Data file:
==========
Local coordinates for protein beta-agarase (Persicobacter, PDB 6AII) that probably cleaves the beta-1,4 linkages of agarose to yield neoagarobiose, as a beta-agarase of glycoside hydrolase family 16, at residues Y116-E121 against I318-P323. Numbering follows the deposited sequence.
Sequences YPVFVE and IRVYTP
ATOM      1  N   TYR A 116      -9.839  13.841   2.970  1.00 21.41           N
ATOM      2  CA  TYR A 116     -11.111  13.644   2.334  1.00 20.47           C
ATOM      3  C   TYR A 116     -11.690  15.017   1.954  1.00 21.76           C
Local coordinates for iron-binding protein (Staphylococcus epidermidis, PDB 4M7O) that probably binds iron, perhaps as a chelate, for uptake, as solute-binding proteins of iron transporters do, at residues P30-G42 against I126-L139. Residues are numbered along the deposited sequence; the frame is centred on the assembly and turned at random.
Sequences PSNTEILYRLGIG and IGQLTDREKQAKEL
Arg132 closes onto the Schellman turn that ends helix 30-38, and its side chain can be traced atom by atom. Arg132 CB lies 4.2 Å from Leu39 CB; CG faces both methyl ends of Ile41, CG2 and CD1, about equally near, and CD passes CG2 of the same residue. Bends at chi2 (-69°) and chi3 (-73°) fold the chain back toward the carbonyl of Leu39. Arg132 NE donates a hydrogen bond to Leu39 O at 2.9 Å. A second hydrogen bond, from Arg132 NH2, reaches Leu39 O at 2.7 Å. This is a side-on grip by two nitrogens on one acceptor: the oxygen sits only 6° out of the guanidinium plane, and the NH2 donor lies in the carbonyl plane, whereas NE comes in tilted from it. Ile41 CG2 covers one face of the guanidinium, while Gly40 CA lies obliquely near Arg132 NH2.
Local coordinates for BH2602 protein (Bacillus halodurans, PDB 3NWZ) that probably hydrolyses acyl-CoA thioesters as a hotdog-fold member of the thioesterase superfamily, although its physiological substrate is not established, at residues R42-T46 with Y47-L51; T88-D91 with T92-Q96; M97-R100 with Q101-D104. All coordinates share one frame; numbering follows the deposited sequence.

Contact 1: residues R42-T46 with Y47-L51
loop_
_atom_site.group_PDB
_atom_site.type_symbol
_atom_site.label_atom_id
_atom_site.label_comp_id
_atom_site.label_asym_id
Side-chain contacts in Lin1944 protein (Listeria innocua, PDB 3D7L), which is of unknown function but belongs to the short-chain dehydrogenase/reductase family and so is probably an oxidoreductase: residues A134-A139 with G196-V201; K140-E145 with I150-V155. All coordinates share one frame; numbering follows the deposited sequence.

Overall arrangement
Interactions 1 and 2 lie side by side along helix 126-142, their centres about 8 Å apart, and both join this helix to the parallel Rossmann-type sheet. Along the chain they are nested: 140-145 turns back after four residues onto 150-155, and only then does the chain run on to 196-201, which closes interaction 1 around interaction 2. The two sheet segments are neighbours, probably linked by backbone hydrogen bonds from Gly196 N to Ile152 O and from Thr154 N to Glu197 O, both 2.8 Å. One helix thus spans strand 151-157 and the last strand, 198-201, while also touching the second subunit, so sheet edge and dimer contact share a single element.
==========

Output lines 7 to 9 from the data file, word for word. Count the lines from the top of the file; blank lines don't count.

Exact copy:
Sequences PSNTEILYRLGIG and IGQLTDREKQAKEL
Arg132 closes onto the Schellman turn that ends helix 30-38, and its side chain can be traced atom by atom. Arg132 CB lies 4.2 Å from Leu39 CB; CG faces both methyl ends of Ile41, CG2 and CD1, about equally near, and CD passes CG2 of the same residue. Bends at chi2 (-69°) and chi3 (-73°) fold the chain back toward the carbonyl of Leu39. Arg132 NE donates a hydrogen bond to Leu39 O at 2.9 Å. A second hydrogen bond, from Arg132 NH2, reaches Leu39 O at 2.7 Å. This is a side-on grip by two nitrogens on one acceptor: the oxygen sits only 6° out of the guanidinium plane, and the NH2 donor lies in the carbonyl plane, whereas NE comes in tilted from it. Ile41 CG2 covers one face of the guanidinium, while Gly40 CA lies obliquely near Arg132 NH2.
Local coordinates for BH2602 protein (Bacillus halodurans, PDB 3NWZ) that probably hydrolyses acyl-CoA thioesters as a hotdog-fold member of the thioesterase superfamily, although its physiological substrate is not established, at residues R42-T46 with Y47-L51; T88-D91 with T92-Q96; M97-R100 with Q101-D104. All coordinates share one frame; numbering follows the deposited sequence.